One of nine children, Roland Mesnier grew up in the tiny village of Bonnay, France, population 140. He began his career in the kitchen at age 14 as an apprentice. From there, he worked in many different kitchens throughout Europe and eventually found himself in Bermuda, where he met his wife Martha. After nine years in Bermuda, Chef Mesnier made his way to the Homestead Resort in Hot Springs, Virginia.
In 1979, First Lady Rosalynn Carter hired Chef Mesnier and he became the sole pastry chef, which allowed him to mold and shape the pastry kitchen into his own. “This is when I realized why I became a pastry chef in the first place. Because I totally enjoy, even today after 48 years in the kitchen, to create anything from a simple cookie to a pie to a wedding cake to a beautiful showpiece which you have seen on television for Christmas,” Mesnier said.
As executive pastry chef at the White House for 25 years, Roland Mesnier was responsible for creating thousands of elegant, delicious and dazzling desserts for presidents and their families, including Jimmy Carter, Ronald Reagan, George Bush, Bill Clinton and George W. Bush. He insisted all desserts made in the White House would come only from the White House, causing him to work endless hours. Mesnier recalls making 1500 cookies without any assistance and another time creating a half ton of fruitcake by himself. He prepared hundreds of desserts for State Dinners over the years—never once making the same dessert twice.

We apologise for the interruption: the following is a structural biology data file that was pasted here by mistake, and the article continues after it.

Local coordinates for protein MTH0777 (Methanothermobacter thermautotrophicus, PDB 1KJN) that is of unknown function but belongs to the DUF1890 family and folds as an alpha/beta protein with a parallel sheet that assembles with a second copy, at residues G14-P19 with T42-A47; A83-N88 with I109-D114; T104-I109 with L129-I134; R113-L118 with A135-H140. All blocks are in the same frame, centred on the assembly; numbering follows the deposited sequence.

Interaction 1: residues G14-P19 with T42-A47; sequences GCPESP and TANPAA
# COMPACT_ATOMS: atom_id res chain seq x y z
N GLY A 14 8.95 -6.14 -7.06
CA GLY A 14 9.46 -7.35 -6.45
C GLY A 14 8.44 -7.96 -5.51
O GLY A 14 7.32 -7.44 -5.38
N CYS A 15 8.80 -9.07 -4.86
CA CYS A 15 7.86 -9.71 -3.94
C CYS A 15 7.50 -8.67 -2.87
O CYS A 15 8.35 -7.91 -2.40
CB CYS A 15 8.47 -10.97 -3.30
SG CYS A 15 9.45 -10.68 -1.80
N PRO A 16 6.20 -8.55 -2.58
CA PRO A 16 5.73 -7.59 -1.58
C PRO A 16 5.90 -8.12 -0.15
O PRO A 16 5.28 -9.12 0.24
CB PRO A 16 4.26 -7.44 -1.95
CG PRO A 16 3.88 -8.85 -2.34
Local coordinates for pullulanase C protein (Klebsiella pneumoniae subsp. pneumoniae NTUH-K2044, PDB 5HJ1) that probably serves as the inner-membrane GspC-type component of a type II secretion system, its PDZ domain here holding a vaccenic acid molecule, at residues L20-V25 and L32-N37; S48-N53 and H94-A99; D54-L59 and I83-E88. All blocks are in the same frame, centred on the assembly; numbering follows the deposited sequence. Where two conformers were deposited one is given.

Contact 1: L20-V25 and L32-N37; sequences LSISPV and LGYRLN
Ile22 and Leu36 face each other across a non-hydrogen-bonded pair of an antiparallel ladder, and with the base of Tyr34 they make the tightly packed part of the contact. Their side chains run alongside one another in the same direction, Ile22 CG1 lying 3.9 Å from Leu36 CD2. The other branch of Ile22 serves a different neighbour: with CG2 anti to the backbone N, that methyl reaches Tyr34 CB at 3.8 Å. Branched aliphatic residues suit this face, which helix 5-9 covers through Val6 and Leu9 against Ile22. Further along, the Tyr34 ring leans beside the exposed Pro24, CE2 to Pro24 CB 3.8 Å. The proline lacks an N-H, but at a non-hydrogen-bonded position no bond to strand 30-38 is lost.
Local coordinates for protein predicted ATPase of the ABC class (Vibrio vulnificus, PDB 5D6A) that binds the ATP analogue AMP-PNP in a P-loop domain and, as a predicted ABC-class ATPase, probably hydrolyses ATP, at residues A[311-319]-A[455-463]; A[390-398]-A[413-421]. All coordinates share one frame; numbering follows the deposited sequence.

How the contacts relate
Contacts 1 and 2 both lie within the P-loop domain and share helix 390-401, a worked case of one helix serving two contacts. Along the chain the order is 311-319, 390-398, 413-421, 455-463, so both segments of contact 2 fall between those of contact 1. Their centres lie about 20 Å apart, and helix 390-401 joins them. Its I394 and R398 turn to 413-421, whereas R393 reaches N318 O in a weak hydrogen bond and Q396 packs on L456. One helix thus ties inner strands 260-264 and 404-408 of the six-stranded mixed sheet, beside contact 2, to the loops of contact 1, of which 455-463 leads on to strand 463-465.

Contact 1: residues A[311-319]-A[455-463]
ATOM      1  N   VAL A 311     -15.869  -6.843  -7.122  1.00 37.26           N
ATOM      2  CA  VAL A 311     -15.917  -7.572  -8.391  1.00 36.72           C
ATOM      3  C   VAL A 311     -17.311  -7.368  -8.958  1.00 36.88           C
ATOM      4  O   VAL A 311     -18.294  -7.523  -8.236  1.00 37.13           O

Chef Mesnier has a quick wit and when asked if he himself could be a pastry, what would that pastry be, Mesnier responded, “I would like to be a big, fat doughnut.”
An accomplished culinary instructor as well as a master chef, Mesnier now shares his expertise with home chefs in his first book, Dessert University. The book is a dazzling array of desserts served for presidents, first families, kings, queens and heads of state from around the world, all of which are surprisingly easy and light.
Mesnier developed the first professional pastry program in the Washington, D.C., area, at L’Académie de Cuisine, in Bethesda, Maryland. He is also the honorary president of the World Cup of Pastry, and every year L’Académie de Cuisine awards a scholarship in his name.